The story of Beowulf has been the epitome of controversial debate since its unique manuscript composed in ca 1000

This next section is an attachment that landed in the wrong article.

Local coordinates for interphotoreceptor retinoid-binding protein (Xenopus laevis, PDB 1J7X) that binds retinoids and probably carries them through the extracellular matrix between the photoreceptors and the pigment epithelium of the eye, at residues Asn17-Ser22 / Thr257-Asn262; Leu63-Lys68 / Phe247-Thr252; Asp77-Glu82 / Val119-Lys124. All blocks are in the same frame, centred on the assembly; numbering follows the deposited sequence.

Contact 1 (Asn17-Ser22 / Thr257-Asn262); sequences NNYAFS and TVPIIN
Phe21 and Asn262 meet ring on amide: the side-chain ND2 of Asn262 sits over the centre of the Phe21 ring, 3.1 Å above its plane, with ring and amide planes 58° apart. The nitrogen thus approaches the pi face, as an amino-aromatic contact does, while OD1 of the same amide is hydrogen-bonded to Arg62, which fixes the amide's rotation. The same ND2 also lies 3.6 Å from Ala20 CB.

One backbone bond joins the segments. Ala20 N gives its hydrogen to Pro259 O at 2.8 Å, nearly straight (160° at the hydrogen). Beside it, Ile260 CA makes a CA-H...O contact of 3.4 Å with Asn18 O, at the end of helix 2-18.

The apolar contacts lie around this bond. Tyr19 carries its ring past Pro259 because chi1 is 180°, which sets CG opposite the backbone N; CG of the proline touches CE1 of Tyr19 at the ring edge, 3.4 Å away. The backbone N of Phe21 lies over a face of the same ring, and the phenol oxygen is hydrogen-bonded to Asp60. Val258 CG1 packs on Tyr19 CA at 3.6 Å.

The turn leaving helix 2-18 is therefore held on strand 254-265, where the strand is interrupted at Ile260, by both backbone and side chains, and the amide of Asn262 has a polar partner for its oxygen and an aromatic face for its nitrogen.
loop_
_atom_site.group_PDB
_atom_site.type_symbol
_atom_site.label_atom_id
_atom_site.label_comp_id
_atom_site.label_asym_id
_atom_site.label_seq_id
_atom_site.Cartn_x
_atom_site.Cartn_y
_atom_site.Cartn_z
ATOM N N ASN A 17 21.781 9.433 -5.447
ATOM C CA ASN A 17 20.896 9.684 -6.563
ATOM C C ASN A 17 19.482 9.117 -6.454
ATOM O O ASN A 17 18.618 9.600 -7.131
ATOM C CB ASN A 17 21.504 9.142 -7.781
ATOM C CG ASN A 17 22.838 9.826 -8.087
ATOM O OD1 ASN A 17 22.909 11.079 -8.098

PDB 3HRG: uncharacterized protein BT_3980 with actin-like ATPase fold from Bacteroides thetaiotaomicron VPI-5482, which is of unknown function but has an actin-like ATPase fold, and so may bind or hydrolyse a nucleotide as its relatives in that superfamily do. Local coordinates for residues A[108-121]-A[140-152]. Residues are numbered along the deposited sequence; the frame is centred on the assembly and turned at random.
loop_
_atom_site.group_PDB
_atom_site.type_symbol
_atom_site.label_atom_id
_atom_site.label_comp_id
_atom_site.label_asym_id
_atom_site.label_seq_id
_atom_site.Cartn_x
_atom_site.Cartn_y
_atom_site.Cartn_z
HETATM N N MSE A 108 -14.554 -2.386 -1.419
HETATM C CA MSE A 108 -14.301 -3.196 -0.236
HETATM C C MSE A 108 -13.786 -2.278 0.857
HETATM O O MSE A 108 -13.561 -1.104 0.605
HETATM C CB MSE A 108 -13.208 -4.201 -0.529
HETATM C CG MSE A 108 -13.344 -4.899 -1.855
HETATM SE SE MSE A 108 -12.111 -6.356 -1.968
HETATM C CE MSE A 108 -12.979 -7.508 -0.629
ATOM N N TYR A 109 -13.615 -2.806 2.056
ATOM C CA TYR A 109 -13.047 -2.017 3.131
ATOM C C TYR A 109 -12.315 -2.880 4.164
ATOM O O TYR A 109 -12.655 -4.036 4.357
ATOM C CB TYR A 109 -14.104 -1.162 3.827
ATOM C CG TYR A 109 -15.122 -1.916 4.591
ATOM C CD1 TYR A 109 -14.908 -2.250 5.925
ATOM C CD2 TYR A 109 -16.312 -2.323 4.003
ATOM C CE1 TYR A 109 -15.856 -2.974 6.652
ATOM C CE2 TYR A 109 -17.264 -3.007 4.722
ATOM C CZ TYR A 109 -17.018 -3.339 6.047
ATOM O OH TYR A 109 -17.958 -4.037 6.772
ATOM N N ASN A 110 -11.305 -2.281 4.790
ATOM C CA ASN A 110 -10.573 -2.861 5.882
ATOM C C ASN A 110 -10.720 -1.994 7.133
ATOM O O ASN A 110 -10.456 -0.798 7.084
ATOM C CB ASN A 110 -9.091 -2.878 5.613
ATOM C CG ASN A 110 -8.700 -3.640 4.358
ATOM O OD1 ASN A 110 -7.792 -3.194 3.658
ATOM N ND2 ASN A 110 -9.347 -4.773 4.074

The story of Beowulf has been the epitome of controversial debate since its unique manuscript composed in ca 1000. While there has been a scholarly debate about if the overall content of the poem is either mythical or religious, some may want to look how the poem is structured. Although the beast in Beowulf is important in the poem’s plot, it is through the kings and warriors that critics get their theories. Throughout the poem, several figures come into play when trying to examine how the aspects of money power and respect are used examples being Beowulf himself, Hrothgar, Hrethic, Unferth, Hrethel, and so forth. In regular Anglo Saxon society, one person did not rule Britain and the Anglo-Saxons did not express interrelationships. (BBC Bitesize) Among the Anglo Saxon people, five classes represented inequality. These classes had different roles as well as rights. The class structure of the Anglo- Saxons went from Kings, thanes, creoles, and lastly slaves (BBC). In the poem, we do not see slaves present in this society but we do see the role of kings, thanes, and creoles. Hrothgar is the king of the Danes; though this is Anglo Saxon Literature Hrothgar does not just fall under the characteristics of a king who fell out with others and who flaunted his wealth. He was a provider for his people and once Grendel took over, he realized he needed the help of a warrior to keep others safe. This shows that the hierarchy of power can change. Hrothgar gives power to Beowulf because he sees him as a strong leader. In this poem, the elements of money class power and respect all work together among the Danes and the Geats as well as the kings over them. Looking at the poem from a Marxist approach, I see that Beowulf represents the lower class and rises through the ranks (King Hrothgar) to overpower outside forces (Grendel) and in return acquires money power and respect among those who live in society with him. In this poem, the kings are capitalist in a sense and the warriors and the common people are the workers. The class struggle in Beowulf was an effect of the wealth of the king as opposed to a cause for it. People in Beowulf or the Anglo Saxon community received their class status based on their money but really based on their inheritance. Inheritance by blood is a familiar idea; under this system, power and identity passes along the line of genetic descent, from father to son. Beowulf Scyldinga is not only his father’s only son but also a worthy warrior and king who “earns” his title through his conquests and his contributions to the welfare of the Danish folk; Healfdane is likewise legitimate in both categories. Hrothgar, too, is a king by deeds as well as by blood, although it is possible that his replacement of his brother (the eldest son) in the kingship explains his failure to prepare the ground for the successful continuation of the Danish dynasty. That is, Hrothgar, while legitimately king in every sense, is not equipped enough to be king by blood (or, as we learn after Grendel’s attacks, by deeds). In the simplest form of inheritance by blood, children receive the names and possessions of their parents. Social offices, rights, or titles offered to children selected simply by means of birth. However, blood inheritance in the Anglo-Saxon age was different from familiar processes of blood inheritance in contemporary cultures. These differences are caused by the employment of different sets of rules for determining blood relations. The well-known problems of the date and provenance of Beowulf and the fact that the poem is a literary work and not a historical document prevent us from assuming that the kinship system in Beowulf is identical to that in Anglo-Saxon England, but it seems reasonable to infer broad parallels between Beowulf and Anglo-Saxon culture, particularly because nothing in the poem contradicts those kinship terminology and inheritance relations that are historically documented. Either way this is how Hrothgar comes into power. Because he is king is acquires majority of the wealth. From a Marxist perspective, the one with the wealth is the one with power. This is true in Beowulf. However, with all the wealth and power Hrothgar cannot protect his people from Grendel’s wrath. This is when he calls in Beowulf. Beowulf successfully kills Grendel by ripping his arm out of his socket, gaining worship from Hrothgar and others of the village. We see that there is an unequal distribution of wealth here as Hrothgar only showers Beowulf with some gifts. Because Beowulf is like a worker in a sense, this shows that capitalists (or kings) can control their laborers. We can also see that Grendel symbolizes a greedy king and his way of disturbing the peace of Heorot is like him taking wealth or power that does not belong to him. Hrothgar uses his power in multiple ways throughout the story. In the early medieval north, kingship falls into three stages of development: orality, object literacy (with episodes of new object literacy), and content literacy. In Beowulf Hrothgar creates Heorot with words, plays the harp, 4 and seems to recite. As Beowulf fights Grendel and succeeds Hrothgar seems to get more powerful as king because he had the brilliant idea of bringing this young Geat to come fight for the Danes when no one else was able to. This shows in Beowulf, just after contemplating the inscribed object that indicates the coming of object literacy to his society, Hrothgar, with a lengthy speech, silences the crowd in the hall (1699b), including the matchless hero, Beowulf, who does not reply to the sermon’s warning (Hill 100). From this point in the poem, the court poet is conspicuous by his absence (Beowulf 2458b, 3023b), and Unferth, the king’s official spokesman, speaks no more (Klaeber 149). Further, there are slight hints in the poem that Hrothgar does not allow complete freedom to scops in the Danish realm. Jeff Opland notices that “harpers are confined to Heorot” under the king’s eye, while “the performances in the hall differ from those outside in that they refer to the individual experience of one member of the community or to events that neither performer nor audience witnessed; outside the hall every performance refers to an event that both performer and audience shared in” (“Beowulf’ 461). Spontaneous poetry, including praise of Beowulf, occurs outside of Hrothgar’s court. The apparent lack of muttering against the Danish king, despite the ravages of Grendel, may indicate that his control over scops is generally successful. Here, Hrothgar demonstrates his power over society. Grendel’s mother also demonstrates her power over society by having all creatures of her world respond to her during her battle with Beowulf. In the story, she drags Beowulf to her court, while a mass of sea-monsters claws and bites at him. He tries to use Hrunting to pierce her skin but his attempt is unsuccessful for she is too powerful. This seems to be another class struggle. Grendel mother is the matriarch of her kingdom, with her son behind her, and the sea monsters under him. As power becomes associated with objects, especially inscribed ones, the sense of sight becomes more valuable to kings and to others. The composer of Beowulf frequently uses the verb sceawian (“to look at”) to indicate the Danes’, and particularly Hrothgar’s growing knowledge of the monsters (132b, 840b, 843b, 983b, 1391b, 1413b, 1440b, 1687b). Part of Grendel’s terror comes from the baleful light in his eyes (726b-7). The poet uses the word eage (“eye”) on only three occasions besides line 726b, each a description of royal power: the eyes that may not light upon Modthrith unless they belong to a masterful husband (1935b), Hrothgar’s gratitude for the sight of Grendel’s severed head (1781b), and this king’s description of the onset of death. Revealingly, he interprets life’s end as brightness fading from the eyes (1766b-7a). This is why when Grendel’s mother is defeated He finds that the waters he passes through hold no infestation or darkness and there is now light under the sea. This shows her power has ended. In Beowulf, there are many examples of respect here. There are continuous references to the Lord or God. Because Hrothgar is the king, he gains respect from everyone who follows under his rule. Hrothgar has a great respect for Beowulf because he has come a great journey to help him defeat Grendel. Hrothgar also has respect for Beowulf’s father for they use to be childhood friends. Beowulf has respect for Hrothgar and the way he leads his people and looks us to him as if he were a mentor. There is also the respect that Unferth ends up gaining for Beowulf despite his jealousy at the beginning of the poem. Wiglaf also has respect for Beowulf for his loyal to his friend. Upon his funeral, Wiglaf buries Beowulf the way he asked of him. From a Marxist view, the evils of capitalism or the reason for its fall has to do with alienation. This means there is alienation from the worker and his human beings. While Anglo Saxon people had creoles and slaves, the poem does not mention these figures. It only really focuses on the kings and the thanes. If we look at it from a Marxist perspective, the thanes or the warriors are the workers. Beowulf did work by keeping Hrothgar’s kingdom safe from the dangers of Grendel and his mother. Beowulf became alienated from the people who he was supposed to protect when he died. He could no longer produce his labor or his service to the people of Hrothgar’s kingdom or his own. Beowulf could have done anything differently to have saved his people (if not the dragon, then old age or some other foe would have ended his reign). In addition, the tragedy is not only that he died without an heir. Rather, the tragedy of the cultural world of Beowulf is that it inevitably will end through the failure of inheritance. No system can be eternal. Blood-only replication leads to extinction. Deeds-only replication leads to uncontrollable violence. Hybrid inheritance is better, but in the end, it fails also. There is no escape from the social system because the system defines individual identity. Yet the constitution of the system leads inexorably to its own destruction. The silent barrow evinces the failure of life and lineage that haunts the poem, the poet, and the culture.